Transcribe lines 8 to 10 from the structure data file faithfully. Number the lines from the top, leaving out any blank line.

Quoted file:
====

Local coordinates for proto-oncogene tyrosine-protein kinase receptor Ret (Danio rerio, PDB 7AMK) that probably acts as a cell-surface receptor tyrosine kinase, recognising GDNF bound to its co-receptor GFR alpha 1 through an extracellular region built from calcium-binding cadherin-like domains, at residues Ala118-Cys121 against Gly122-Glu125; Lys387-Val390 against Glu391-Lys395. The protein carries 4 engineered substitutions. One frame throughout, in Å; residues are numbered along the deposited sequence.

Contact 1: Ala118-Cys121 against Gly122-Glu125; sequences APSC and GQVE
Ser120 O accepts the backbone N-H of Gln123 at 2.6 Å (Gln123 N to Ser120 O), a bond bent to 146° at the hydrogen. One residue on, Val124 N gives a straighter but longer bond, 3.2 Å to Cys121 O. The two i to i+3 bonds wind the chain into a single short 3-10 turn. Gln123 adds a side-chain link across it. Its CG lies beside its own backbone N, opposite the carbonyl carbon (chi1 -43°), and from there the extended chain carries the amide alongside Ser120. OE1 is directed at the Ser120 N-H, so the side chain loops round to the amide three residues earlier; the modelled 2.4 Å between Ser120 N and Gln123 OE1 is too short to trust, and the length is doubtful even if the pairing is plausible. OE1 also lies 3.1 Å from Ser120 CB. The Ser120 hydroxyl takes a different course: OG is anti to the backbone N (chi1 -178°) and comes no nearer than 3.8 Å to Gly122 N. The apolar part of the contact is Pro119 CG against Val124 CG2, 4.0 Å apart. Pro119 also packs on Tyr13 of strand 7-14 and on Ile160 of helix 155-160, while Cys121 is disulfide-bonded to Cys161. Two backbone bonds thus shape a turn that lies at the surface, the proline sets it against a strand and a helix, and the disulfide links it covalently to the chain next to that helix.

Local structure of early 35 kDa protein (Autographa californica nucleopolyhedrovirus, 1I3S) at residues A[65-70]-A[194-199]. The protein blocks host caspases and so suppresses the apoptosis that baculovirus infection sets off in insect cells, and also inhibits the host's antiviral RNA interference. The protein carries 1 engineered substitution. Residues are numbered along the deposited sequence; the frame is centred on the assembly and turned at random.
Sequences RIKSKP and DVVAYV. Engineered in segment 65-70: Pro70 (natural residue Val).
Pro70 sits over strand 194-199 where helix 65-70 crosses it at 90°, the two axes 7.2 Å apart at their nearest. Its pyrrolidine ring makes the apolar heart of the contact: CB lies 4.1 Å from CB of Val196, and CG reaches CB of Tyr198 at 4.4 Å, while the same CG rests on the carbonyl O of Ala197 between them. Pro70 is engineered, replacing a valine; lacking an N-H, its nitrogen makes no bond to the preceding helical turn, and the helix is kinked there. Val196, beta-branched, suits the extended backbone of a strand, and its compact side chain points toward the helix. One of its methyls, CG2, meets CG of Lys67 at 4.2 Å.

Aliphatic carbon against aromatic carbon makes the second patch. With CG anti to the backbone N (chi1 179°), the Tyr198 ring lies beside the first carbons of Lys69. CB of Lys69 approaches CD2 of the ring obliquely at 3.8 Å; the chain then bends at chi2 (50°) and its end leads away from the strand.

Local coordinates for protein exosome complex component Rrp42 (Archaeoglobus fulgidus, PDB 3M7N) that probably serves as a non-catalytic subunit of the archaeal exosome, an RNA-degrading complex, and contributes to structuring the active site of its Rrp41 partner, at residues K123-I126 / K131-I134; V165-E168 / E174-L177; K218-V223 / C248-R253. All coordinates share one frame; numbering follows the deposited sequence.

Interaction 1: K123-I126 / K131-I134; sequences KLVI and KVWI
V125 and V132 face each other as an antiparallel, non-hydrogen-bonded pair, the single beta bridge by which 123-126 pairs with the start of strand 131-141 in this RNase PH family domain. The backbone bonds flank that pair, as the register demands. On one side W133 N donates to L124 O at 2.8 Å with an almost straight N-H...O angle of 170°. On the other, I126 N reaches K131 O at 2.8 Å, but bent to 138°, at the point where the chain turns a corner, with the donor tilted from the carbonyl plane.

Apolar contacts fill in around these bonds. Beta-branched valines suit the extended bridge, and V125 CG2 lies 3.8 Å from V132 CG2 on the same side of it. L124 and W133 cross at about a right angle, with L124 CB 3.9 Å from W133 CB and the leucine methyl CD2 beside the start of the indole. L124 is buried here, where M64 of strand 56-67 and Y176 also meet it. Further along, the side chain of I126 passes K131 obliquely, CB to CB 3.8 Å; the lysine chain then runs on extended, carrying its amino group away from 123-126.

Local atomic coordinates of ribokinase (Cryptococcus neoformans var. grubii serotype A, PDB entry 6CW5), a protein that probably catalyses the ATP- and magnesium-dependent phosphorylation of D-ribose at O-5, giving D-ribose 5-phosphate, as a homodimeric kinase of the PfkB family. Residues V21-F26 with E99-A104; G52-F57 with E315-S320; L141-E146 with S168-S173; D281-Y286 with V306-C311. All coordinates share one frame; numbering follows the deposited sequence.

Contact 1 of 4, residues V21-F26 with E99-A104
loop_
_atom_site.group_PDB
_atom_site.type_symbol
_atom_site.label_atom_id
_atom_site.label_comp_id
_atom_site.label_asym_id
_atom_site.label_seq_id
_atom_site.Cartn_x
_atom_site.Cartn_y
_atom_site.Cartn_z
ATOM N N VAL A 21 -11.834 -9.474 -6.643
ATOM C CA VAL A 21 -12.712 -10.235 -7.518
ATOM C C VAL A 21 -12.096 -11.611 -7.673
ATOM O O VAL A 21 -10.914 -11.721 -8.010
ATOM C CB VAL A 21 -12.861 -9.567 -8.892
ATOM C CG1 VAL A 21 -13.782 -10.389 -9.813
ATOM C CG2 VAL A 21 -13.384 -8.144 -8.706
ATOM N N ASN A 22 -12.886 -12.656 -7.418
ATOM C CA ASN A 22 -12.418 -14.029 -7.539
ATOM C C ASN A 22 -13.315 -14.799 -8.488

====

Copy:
Local coordinates for protein exosome complex component Rrp42 (Archaeoglobus fulgidus, PDB 3M7N) that probably serves as a non-catalytic subunit of the archaeal exosome, an RNA-degrading complex, and contributes to structuring the active site of its Rrp41 partner, at residues K123-I126 / K131-I134; V165-E168 / E174-L177; K218-V223 / C248-R253. All coordinates share one frame; numbering follows the deposited sequence.

Interaction 1: K123-I126 / K131-I134; sequences KLVI and KVWI
V125 and V132 face each other as an antiparallel, non-hydrogen-bonded pair, the single beta bridge by which 123-126 pairs with the start of strand 131-141 in this RNase PH family domain. The backbone bonds flank that pair, as the register demands. On one side W133 N donates to L124 O at 2.8 Å with an almost straight N-H...O angle of 170°. On the other, I126 N reaches K131 O at 2.8 Å, but bent to 138°, at the point where the chain turns a corner, with the donor tilted from the carbonyl plane.